• Resources:
  • Hypothetical/Troubleshooting
    • In these types of questions, you are presented with a specific problem and you need to show a methodical way of solving it
    • Learn how to use a framework for Root Cause Analysis

Evaluation Criteria

  • Organized thought process for complex problems: Understand the initial ambiguous problem by gathering enough information and follow an organized approach that leads to well-thought solutions
  • Communication skills: Communicating ideas clearly, including any underlying assumptions
How to Prepare for Technical Program Manager (TPM) Interviews - Leadership

Leadership Questions

Sample Questions

  1. Behavioral
    1. Tell me about a time when you led a group
    2. Tell me about a time when you worked with a diverse team
    3. Tell me about a time when you faced an ethical dilemma as part of a project that you were working on
    4. Tell me about a time when you led an organizational change. What did you do?
    5. Tell me about a manager that you really liked working with. What was he/she like?
  2. Hypothetical
    1. You got assigned to a new team that keeps missing their milestones. What do you do?
    2. You just came out of a meeting where there was a heated discussion between two teammates, who had vastly different opinions about the next steps for a specific approach. What do you do?
    3. You were just assigned to a project, but your manager had to take some time off due to a family emergency before he/she could give you more details about the project. What do you do?

Interview Preparation

  • Think about 1-2 projects, where you led a team without authority and use the SCRIPT framework to answer the behavioral questions
  • Make sure that your answers to these questions score highly based on the evaluation criteria below

Evaluation Criteria

  • Leading without authority: Influencing important stakeholders, who might be higher up in the hierarchy. Show leadership for multiple cross-functional teams
  • Initiative: Driving changes for improvement, challenging existing status quo
How to Prepare for Technical Program Manager (TPM) Interviews - Analytical Ability

Collaboration Ability Questions

Sample questions

  1. Behavioral
    1. Tell me about a time when somebody disagreed with a decision that you made. What did you do?
    2. Tell me about a time when you mentored a coworker
    3. Tell me about a time when you worked with a diverse team
  2. Hypothetical
    1. One of your coworkers is struggling to keep up with his deadlines. What do you do?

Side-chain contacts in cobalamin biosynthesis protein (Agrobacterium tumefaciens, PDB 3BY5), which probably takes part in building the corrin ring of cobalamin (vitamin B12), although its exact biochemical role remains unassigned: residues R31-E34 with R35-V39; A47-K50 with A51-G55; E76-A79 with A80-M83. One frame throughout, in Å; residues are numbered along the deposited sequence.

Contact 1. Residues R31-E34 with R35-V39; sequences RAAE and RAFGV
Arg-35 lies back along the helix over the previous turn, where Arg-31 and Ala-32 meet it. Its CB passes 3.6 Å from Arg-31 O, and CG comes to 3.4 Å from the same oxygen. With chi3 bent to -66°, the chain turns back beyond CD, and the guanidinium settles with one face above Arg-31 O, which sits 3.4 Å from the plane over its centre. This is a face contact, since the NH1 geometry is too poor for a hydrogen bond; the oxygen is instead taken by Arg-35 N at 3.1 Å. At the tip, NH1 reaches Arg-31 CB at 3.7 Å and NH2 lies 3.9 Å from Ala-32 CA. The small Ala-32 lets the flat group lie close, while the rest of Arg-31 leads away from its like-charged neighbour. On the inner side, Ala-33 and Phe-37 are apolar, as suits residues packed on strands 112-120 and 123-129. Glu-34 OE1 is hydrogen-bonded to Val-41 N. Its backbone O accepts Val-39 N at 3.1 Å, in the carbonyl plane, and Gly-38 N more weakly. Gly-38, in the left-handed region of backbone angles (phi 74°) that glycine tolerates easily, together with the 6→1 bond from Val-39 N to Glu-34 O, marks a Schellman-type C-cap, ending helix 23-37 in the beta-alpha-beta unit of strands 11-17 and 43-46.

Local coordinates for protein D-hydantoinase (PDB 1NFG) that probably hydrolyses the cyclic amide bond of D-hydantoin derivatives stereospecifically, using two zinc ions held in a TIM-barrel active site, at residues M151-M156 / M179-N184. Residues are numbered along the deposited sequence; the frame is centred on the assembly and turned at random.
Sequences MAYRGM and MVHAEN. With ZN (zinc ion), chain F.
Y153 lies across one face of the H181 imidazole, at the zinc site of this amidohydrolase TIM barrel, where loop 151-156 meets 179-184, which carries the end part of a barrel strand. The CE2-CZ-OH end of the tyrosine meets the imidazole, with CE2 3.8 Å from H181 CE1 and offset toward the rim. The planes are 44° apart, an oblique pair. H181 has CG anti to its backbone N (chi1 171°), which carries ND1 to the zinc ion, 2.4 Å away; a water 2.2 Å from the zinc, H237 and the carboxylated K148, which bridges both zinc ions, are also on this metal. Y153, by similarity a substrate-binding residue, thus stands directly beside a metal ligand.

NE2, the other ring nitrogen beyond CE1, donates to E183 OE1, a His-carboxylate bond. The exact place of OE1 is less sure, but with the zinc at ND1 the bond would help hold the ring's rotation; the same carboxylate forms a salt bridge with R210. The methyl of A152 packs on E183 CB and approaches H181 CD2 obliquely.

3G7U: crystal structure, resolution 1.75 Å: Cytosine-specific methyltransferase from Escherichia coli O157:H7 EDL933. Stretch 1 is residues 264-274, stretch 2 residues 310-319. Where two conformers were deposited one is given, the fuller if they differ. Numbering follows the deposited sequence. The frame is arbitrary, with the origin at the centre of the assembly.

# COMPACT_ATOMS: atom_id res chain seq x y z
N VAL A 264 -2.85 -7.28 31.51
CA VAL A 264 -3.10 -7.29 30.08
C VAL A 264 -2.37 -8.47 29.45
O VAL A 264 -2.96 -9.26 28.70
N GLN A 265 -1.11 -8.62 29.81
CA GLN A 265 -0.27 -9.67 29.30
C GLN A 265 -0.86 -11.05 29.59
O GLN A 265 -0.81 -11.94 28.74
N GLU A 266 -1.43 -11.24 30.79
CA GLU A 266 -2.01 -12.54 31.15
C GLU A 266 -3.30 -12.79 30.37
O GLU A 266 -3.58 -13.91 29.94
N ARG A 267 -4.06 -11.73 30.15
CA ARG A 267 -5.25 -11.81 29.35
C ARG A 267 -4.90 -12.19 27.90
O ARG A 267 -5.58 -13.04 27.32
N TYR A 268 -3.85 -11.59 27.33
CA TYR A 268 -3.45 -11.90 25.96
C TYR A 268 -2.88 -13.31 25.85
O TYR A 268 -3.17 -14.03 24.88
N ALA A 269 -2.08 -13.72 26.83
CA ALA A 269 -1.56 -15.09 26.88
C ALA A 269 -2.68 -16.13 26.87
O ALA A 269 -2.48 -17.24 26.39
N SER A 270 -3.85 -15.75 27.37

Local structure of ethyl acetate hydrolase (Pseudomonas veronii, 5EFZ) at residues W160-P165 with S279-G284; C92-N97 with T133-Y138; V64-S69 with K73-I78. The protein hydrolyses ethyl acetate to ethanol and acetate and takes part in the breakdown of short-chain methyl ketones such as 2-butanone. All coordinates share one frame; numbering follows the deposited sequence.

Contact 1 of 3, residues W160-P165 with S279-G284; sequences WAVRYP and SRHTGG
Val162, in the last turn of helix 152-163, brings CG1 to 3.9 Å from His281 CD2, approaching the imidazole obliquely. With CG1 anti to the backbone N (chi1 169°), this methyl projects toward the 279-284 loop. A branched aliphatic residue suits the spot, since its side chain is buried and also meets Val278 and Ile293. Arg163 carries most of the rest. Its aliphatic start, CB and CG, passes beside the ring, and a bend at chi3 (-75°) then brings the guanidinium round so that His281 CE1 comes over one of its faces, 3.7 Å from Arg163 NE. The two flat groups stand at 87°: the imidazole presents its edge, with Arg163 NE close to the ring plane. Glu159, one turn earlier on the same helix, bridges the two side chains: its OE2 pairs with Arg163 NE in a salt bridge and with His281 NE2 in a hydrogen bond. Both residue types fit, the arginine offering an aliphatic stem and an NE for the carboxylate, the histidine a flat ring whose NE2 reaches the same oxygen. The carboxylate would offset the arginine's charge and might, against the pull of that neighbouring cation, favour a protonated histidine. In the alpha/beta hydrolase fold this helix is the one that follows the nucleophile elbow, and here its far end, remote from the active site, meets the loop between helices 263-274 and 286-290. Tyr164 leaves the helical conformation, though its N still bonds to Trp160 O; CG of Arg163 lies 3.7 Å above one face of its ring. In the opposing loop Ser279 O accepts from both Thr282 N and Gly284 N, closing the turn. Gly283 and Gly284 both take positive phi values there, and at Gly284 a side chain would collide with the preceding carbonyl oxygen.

2. Your manager made a project-related decision that you disagree with. What do you do?
    3. You notice that your engineering manager has very different opinions than you regarding the priority of a specific project. What do you do?

Interview Preparation

  • Think about 1-2 projects, where you worked with a team and use the SCRIPT framework to answer the behavioral questions
  • Make sure that your answers to these questions score highly based on the evaluation criteria below

Evaluation Criteria

  • Working well with your team members: Helping teammates when needed, actively listening to problems, fostering a great team spirit, helping team bond
  • Feedback: Providing and receiving feedback without issues
  • Conflict resolution: Fosters dialog and understanding of people’s needs
How to Prepare for Technical Program Manager (TPM) Interviews - How to Answer Behavioral Questions Using the STAR Framework

How to Answer Behavioral Questions Using the SCRIPT Framework

The most common framework to answer behavioral questions is the STAR (Situation, Task, Action, Result) framework. However, I believe that his framework is not enough. As I explain in my blog post STAR is Not Enough: Tips For Behavioral Interview Questions, I recommend that you use the SCRIPT framework.

  1. S: Story Title
    1. Begin with a captivating title for your story to grab attention and set the tone for your narrative.
  2. C: Context Explanation
    1. Detail the context, including the project, the team members involved, and the important task at hand, ensuring you paint a vivid picture of the situation.
  3. R: Role Definition
    1. Clearly define your role in the scenario, highlighting your job description, leadership skills, and how you contributed as a team player.
  4. I: Issue Identification
    1. Identify 3 specific problems you encountered, like a tough decision or a challenging situation under a lot of pressure.
  5. P: Problem-solving Actions